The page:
Since the economies of agglomeration requires the diversity of industries which produce intermediates available in the marketplace, we can conclude that only those countries which have already bypassed the threshold of diversity have a chance to be industrialized and reach to a Pareto-superior equilibrium. Hence, this shows how the phenomena of economies of agglomeration cause a symmetry-breaking to separate the otherwise identical regions into the manufacturing belt and the agricultural hinterland.
Globalization in Mature Society
To explain how globalization in mature society accomplishes beneficial goals, first we have to take into account the two following challenges:
1. The problem of static market failure: This problem arises mainly because of externalities (including public goods, pollution and common pool resources), transaction cost, asymmetric information (such as incomplete markets, moral hazards and adverse selection), as well as organization failures. The most common response to a market failure in the literature of the public sector is to use the government to produce certain goods and services. However, government intervention may cause non-market failure. Besides, as mentioned above, globalization causes nation-state eradication so there will be no effective government in such an era. Furthermore, I can hardly believe that international institutions are able to fulfill this responsibility, even if they were independent from the USA.
2. The problem of dynamic market failure: As Matsuyama showed accurately, international trade creates a specific chaos in the symmetric environment so that the operations of markets normally lead to increasing inequality across the countries over time. Likewise, inequality across inherently identical households is caused endogenously by symmetry-breaking. Matsuyama (2004) explains how the class structure is an inevitable feature of capitalism. Even if every household starts with the same amount of wealth, the society will experience ‚úsymmetry-breaking,‚Ě and will be polarized into the two classes in steady state, where the rich maintain a high level of wealth partly due to the presence of the poor, who have no choice but to work for the rich at a wage rate strictly lower than the ‚úfair‚Ě value of labor. Hence, in the capitalistic context we may consider these increasing gaps ‚ďwhether between countries or inside countries ‚ď as an indication of market failure in a dynamic version.
It is now necessary to show how mature society, using a different rationality, may bypass these challenges. This rationality formally is very similar to the conventional one. It is, however, very different in content. I would like to refer to a few verses of Quran related to this subject. God says: ‚úMan has been created restless, so he panics whenever any evil touches him, and withdraws when some good touches him; except for the prayerful who are constant at their prayers and whose wealth comprises an acknowledged responsibility towards the beggar and the destitute; and the ones who accept the Day for Repayment.‚Ě These verses show sufficiently that the rationality that guides immature people is definitely different than that which guides mature people, although they benefit from the same potential characteristics. The main distinction between mature and immature is that the mature direct these potentials toward a transcendental personality which is beyond selfishness. They are concerned with all human beings‚ô needs in all generations rather than their own selves individually or at most their families.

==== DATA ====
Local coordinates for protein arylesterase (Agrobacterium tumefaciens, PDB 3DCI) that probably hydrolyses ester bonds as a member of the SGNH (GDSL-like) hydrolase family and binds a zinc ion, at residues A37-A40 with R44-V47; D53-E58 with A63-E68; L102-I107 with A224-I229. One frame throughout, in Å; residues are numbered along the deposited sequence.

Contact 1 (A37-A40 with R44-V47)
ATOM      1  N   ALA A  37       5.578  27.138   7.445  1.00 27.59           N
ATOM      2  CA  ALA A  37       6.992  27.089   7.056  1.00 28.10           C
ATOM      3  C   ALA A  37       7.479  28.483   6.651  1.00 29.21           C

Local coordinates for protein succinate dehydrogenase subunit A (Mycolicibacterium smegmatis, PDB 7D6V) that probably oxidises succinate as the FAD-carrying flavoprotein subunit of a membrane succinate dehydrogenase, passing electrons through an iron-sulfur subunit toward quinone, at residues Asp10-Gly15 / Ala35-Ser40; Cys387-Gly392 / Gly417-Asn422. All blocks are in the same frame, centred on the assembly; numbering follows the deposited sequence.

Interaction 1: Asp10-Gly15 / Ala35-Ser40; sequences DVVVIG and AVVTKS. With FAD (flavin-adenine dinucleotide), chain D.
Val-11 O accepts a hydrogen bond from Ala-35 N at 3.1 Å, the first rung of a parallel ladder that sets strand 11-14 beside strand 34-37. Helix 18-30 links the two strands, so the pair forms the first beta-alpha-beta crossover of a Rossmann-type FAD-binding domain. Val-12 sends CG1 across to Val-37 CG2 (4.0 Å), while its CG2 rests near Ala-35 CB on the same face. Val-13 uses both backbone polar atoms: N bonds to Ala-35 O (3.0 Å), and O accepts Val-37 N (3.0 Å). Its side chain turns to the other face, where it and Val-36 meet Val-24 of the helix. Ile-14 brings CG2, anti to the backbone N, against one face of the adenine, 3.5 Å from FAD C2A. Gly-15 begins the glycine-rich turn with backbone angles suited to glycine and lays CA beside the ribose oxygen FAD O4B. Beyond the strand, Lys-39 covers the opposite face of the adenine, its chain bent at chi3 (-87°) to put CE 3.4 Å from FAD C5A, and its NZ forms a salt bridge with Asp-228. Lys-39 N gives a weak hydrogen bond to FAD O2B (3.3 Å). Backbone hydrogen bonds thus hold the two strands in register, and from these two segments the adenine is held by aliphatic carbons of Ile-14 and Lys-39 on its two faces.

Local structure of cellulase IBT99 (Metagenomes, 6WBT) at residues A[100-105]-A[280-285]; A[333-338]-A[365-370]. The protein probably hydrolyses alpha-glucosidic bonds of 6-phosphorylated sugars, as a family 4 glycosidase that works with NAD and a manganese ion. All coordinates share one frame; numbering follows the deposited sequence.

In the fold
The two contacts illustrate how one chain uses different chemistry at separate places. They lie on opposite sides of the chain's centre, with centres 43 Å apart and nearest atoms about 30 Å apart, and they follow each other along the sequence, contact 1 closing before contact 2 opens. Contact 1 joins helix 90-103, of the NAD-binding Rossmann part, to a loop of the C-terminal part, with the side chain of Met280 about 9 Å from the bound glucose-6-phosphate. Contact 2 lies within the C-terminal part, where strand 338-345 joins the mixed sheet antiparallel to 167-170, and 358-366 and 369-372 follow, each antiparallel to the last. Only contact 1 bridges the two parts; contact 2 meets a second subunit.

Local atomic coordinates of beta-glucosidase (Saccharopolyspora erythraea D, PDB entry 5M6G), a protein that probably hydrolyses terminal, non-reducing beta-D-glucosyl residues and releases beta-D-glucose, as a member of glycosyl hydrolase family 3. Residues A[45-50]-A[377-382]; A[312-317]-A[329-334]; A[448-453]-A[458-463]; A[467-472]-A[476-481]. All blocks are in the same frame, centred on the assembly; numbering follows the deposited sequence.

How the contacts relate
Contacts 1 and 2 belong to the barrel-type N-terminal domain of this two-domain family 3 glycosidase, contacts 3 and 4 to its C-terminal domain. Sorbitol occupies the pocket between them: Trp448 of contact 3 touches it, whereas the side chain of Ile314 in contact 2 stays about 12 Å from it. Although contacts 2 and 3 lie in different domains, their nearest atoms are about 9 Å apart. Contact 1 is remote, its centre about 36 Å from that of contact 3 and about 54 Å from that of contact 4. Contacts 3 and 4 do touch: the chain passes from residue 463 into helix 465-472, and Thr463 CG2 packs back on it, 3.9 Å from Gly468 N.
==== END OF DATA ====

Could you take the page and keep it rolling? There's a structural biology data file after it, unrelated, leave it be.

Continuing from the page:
It is very appropriate to ask about the driving motivation in this society. Of course, conventional self-interest cannot motivate people efficiently to be concerned about others. It is extremely in need of a stronger motivation based on an exalted worldview. This worldview should consist of specific beliefs that grant the greatest reward to the doer when he considers all people of all generations altruistically. As I understand, the mature society may not be blind and aimless. Society can achieve this reference point of maturity only when the true beliefs such as the belief in oneness of God, the Day of Judgment, Justice drive it entirely. Passing this reference point is a necessary condition, but divine love, which requires perfection in selflessness, is the sufficient condition for the maturity. In general speaking, love when it appears, has no room but for itself and the lover thinks of no one except the beloved. In other words, selfishness destroys love and it can never be considered as co-existent of love. Nonetheless, worldly love is too weak and ineffective to last and motivate society toward its transcendental goals. In contrast, divine love is quite sustainable and powerful. Since nature is the realms where God‚ôs beautiful names are exhibited, divine love implies, in turn, love of the entire world and the whole creation particularly human beings, the most comprehensive fruit of existence. Therefore, love is at the core of the concept of mature rationality and creates a specific invisible hand to satisfy social benefits including prosperity and equality for all regions and all generations.